THE success which attended
his book Rosneath: Past and Present, has encouraged the author to attempt a
larger work treated in a similar style. There is so much of interest in the
whole neighbourhood of the Gareloch, and it is such a favourite resort in
summer, that it is hoped` that a careful topographical study of the parishes
of Row and Cardross, as they existed in the latter part of last century, and
coming down to the present day, will secure approval. It is thought
desirable to incorporate Rosneath with the other parishes, because the
author has gained much additional information upon the subject. Many noble
families have owned the lands near the Gareloch, and played their part in
the affairs of the nation, although in some instances, they no longer are
connected with Dunbartonshire.
The first part of the book
treats of the County of Dunbarton as a whole, and gives some details as to
the life and pursuits of the inhabitants of that part of Scotland.
Particulars regarding the old industries and occupations, as well as about
the social habits of the landowners and peasantry, and the many changes in
the ownership of the estates, form an interesting and instructive picture.
In discoursing upon the
separate parishes of Row, Cardross, and Rosneath, the author wished to point
out the ancient holdings of the various families, and to specify what they
did to bring out the resources of the soil. The old ecclesiastical divisions
are noted, and details given which will be acceptable to the student of
In various instances the
author was fortunate in being able to draw upon the recollections of very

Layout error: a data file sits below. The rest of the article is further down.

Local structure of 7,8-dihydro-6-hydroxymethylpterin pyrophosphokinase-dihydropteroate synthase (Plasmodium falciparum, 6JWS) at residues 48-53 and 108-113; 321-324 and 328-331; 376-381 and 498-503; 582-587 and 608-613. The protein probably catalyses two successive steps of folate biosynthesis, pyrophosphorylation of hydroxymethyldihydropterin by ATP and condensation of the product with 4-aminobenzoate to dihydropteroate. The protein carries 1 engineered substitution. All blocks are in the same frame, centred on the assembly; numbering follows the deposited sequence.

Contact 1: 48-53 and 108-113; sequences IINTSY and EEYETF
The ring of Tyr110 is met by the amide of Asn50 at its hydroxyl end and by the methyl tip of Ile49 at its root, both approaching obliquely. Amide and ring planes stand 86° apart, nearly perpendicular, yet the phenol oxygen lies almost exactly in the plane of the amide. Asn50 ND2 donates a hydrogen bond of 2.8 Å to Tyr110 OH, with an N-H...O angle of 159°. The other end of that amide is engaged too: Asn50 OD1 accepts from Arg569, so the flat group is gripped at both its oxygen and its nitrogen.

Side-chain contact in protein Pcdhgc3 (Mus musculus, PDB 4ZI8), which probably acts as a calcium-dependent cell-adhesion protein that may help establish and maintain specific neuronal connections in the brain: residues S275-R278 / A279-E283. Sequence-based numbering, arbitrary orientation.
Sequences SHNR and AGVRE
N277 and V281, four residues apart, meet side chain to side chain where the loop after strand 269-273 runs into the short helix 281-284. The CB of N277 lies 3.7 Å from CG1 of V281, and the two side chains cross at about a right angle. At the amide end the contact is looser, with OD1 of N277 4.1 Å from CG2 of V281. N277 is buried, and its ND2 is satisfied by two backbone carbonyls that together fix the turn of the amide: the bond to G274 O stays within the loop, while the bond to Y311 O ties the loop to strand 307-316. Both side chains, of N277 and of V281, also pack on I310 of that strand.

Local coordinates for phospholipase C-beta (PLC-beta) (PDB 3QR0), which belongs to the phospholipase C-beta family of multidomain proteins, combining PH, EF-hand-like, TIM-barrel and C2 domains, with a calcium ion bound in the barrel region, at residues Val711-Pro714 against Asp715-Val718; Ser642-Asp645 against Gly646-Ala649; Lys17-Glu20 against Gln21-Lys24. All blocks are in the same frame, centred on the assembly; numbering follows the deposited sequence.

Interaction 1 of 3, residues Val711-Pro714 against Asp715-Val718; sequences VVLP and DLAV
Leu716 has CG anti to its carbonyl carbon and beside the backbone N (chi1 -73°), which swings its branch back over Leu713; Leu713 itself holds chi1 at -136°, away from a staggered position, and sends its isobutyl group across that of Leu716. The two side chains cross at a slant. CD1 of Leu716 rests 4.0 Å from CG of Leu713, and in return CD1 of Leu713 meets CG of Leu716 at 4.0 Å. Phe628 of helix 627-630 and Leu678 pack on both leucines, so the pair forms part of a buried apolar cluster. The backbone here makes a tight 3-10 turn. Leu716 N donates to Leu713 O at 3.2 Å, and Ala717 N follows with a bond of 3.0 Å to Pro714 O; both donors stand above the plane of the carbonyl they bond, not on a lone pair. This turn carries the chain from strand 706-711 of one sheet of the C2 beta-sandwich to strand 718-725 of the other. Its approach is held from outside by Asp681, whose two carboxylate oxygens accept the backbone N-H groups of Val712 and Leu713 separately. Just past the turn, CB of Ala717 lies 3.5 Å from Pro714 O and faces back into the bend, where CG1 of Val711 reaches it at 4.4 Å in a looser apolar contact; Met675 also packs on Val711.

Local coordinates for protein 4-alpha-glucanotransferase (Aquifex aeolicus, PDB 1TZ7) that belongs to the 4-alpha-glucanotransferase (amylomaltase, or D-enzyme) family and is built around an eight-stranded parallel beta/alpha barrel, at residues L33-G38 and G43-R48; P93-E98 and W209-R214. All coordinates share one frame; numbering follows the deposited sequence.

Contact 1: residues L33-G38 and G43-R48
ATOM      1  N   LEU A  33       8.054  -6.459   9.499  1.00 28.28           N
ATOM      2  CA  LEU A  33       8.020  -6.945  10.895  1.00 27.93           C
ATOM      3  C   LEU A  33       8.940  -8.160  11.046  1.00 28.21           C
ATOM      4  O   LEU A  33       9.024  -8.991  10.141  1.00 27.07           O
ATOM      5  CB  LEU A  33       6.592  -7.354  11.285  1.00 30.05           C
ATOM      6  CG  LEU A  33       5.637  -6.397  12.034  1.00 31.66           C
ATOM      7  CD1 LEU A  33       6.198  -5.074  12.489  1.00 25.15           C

aged persons, whose memories happily retained a wonderful vigour, and who
could give graphic pictures of scenes and customs of over eighty years ago.
The favourite town of Helensburgh demanded a full and careful account, and
its gradual rise, from a single row of thatched houses on the shore to its
present extensive boundaries, cannot but be of interest to many.
Though some of the family
matters given may seem rather minute, still, as a picture of men and
manners, they have a value of their own. The ecclesiastical details, taken
from authentic sources, characterise a state of matters now passing away.
The notes and anecdotes as to
the agriculture, ornithology, and natural history of the Gareloch, indicate
that much may be gleaned in this department. Until within a few years, the
district of the Gareloch was rich in specimens of game, aquatic, and
sea-birds, and some account is given of their various haunts and habits.
The author has to acknowledge
his obligation to different works treating of the West of Scotland, and the
County of Dunbarton in particular. For many of the details of the ancient
families of Row and Cardross he is indebted to the elaborate and accurate
family and local histories contained in the Dennistoun MS. in the Advocates'
Library. Irving's laborious History of Dumbartonshire has supplied much
valuable information, as has also Dr. David Murray's monograph an Old
Cardross, and the Rev. Dr. Story's admired life of his father, from which is
condensed the account of the Story family. Tytler's History of Scotland was